Why journalists should think twice about Facebook Facebook's journalism panel: O'Brien, Milian, Zaleski, McClure (photo by George Kelly) At Facebook last Wednesday night, a panel of four journalists — Laura McClure of Mother Jones, Katharine Zaleski of the Washington Post, Chris O’Brien of the San Jose Mercury News, and CNN tech writer Mark Milian — talked about how they use Facebook as a tool for journalism. What they said was smart. I’d probably do most of the same things were I in their shoes. But I had a question for them, and I didn’t get called on to ask it, so I’m going to ask it here. The question goes like this: Everything that journalists are doing on Facebook today — engaging readers in conversation, soliciting sources, polling users, posting “behind the story” material — is stuff they could just as easily do on their own websites.
What Is Planking? This article titled “Planking: a brief history” was written by Tom Meltzer, for The Guardian on Monday 16th May 2011 19.59 UTC The rules are simple: you must lie face down, palms flat against your sides, with your feet together and pointing at the floor. Points are awarded for an original location and for the number of spectators and participants involved. You must, of course, have somebody take a photo. Without a photo, you’re just a person lying down. On doing digital history – thoughts for new grad students « Electric Archaeology: Digital Media for Learning and Research I’ve been asked this morning to talk to our new cohort of MA students on ‘doing digital history’. I thought about how I might do this. Typically, I’d throw together a powerpoint and begin talking about various tools, trends in the field, try to get a sense of what people are interested in, tailoring my comments to those topics. Today though, I’m trying a different approach.
UCL Centre for Digital Humanities » Blog Archive » QRator in the Horizon Report: Museum Edition By Claire Ross, on 19 November 2011 The QRator project , a collaboration between UCLDH, CASA and UCL Museums , funded by the Beacon for Public Engagement , has been chosen for inclusion in the 2011 Museum edition of the Horizon report, produced by the New Media Consortium . The Horizon Report is an international report about leading museum technologies. The report’s main aim is to identify and describe emerging technologies which will have a large impact over the next five years. The 2011 edition highlights six emerging technologies or practices that are going to have an impact on the sector and breaks them down into three distinct time frames or horizons. Here are the Technologies to watch:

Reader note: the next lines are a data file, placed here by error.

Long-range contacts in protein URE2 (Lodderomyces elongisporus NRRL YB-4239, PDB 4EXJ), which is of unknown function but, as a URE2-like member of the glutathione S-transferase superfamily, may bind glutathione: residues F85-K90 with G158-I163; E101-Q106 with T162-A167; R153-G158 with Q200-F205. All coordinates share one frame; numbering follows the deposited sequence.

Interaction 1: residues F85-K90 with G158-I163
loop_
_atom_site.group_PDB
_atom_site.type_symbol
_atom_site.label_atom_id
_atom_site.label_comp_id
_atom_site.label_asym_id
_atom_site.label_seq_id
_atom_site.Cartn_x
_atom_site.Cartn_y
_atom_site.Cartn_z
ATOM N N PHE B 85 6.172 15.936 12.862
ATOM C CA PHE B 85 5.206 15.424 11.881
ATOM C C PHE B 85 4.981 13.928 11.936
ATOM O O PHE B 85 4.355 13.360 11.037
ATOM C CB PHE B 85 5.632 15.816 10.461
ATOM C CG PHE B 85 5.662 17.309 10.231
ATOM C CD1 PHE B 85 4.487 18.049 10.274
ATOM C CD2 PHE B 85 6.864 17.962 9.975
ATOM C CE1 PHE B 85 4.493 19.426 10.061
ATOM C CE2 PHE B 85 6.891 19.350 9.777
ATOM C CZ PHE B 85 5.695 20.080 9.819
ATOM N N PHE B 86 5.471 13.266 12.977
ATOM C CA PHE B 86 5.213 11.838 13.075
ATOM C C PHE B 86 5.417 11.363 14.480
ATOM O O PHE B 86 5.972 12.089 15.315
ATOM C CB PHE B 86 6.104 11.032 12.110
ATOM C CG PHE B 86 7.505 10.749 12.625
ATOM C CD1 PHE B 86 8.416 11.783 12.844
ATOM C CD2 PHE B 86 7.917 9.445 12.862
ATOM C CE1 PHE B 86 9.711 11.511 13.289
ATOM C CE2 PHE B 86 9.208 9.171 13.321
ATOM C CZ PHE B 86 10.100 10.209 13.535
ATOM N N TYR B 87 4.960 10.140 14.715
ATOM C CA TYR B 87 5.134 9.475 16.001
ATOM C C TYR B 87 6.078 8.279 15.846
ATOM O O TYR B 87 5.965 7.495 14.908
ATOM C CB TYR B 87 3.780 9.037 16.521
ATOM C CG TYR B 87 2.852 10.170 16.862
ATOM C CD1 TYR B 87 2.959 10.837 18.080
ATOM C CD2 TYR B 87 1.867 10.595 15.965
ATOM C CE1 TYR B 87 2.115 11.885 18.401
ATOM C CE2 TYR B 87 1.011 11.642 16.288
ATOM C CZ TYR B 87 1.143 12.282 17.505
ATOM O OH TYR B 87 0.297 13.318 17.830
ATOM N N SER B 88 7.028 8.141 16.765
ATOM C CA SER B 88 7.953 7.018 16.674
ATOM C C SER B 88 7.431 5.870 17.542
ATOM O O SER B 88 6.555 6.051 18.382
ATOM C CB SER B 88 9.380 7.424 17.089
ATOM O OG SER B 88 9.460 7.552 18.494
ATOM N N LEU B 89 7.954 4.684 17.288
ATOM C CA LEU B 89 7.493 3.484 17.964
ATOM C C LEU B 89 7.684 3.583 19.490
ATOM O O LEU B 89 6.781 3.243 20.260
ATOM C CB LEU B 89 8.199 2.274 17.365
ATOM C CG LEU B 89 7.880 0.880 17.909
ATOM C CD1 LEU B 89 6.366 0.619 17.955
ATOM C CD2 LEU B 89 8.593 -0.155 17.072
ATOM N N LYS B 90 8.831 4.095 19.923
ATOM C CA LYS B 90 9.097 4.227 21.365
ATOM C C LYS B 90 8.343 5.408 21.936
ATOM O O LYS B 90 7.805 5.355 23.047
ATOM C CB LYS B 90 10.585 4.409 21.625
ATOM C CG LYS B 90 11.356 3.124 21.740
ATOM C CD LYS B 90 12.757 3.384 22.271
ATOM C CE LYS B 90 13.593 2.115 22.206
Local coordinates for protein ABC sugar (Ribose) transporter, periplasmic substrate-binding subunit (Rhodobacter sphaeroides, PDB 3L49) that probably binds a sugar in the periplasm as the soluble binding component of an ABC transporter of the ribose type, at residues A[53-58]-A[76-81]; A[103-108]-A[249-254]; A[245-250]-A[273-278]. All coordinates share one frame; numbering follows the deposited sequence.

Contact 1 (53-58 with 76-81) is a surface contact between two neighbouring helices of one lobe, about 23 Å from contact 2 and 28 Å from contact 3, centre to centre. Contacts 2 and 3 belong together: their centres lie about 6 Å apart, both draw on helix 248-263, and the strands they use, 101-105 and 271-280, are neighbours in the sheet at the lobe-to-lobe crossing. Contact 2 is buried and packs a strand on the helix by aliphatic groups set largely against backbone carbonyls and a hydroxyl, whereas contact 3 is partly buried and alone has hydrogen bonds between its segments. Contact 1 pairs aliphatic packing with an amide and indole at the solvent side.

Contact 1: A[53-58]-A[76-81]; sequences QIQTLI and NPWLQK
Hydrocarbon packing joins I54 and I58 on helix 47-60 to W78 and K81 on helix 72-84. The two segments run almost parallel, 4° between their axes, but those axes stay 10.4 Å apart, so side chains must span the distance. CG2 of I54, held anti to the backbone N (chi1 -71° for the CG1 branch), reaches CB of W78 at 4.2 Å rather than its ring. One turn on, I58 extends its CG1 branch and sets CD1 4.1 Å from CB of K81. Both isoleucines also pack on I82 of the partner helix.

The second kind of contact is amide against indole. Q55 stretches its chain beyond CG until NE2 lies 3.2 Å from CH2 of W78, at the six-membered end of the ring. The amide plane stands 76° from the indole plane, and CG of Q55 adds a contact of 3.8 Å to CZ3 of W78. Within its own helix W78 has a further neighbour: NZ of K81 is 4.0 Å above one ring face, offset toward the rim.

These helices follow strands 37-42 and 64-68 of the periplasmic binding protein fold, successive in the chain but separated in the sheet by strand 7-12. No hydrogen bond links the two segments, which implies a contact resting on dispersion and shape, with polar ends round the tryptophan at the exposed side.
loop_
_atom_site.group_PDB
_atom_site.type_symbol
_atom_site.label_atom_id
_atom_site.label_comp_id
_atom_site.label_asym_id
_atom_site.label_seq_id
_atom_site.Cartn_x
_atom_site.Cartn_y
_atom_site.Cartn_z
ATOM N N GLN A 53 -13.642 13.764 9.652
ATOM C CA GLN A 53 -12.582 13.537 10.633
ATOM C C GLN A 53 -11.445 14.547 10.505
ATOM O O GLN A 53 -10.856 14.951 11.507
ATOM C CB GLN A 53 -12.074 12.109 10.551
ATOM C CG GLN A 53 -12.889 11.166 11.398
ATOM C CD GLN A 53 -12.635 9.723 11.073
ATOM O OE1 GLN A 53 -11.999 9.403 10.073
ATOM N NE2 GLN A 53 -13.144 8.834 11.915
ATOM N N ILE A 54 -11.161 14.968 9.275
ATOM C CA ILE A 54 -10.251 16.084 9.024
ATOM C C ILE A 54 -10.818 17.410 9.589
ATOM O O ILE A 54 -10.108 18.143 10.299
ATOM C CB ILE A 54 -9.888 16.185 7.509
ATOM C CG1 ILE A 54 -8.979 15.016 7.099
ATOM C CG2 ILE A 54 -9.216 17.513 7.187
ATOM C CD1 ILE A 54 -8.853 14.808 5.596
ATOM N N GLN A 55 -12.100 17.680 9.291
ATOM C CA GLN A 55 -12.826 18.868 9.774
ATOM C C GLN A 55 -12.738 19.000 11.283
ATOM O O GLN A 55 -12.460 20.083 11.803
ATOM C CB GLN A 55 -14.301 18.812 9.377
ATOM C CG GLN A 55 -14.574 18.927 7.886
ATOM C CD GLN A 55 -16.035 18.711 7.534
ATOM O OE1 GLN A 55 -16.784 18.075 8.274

DHQ: Digital Humanities Quarterly: Summer 2011 Managing 100 Digital Humanities Projects: Digital Scholarship & Archiving in King’s Digital Lab James Smithies, King's College London; Carina Westling, King's College London; Anna-Maria Sichani, King's College London; Pam Mellen, King's College London; Arianna Ciula, King's College London Modelling Medieval Hands: Practical OCR for Caroline Minuscule Pasadena Museum of California Art in Los Angeles Organized by the Pasadena Museum of California Art (PMCA) and curated by Dan Goods and David Delgado, designers and educators at the Jet Propulsion Laboratory (JPL), Data + Art explores the hidden stories revealed in data through emerging forms of data expression. Featuring work by Jonathan Berger, David Bowen, Jim Bumgardner, Alex Dragalescu, Chris Jordan, Ned Kahn, Aaron Koblin, Seth Ruffins, The Long Now Foundation, and JPL, this exhibition challenges the viewer's assumptions by exploring the beauty inherent in data and asks them to see complexity in a new light. These interpretations of data will empower the average person to see the invisible, hear the inaudible and understand the impossibly complex.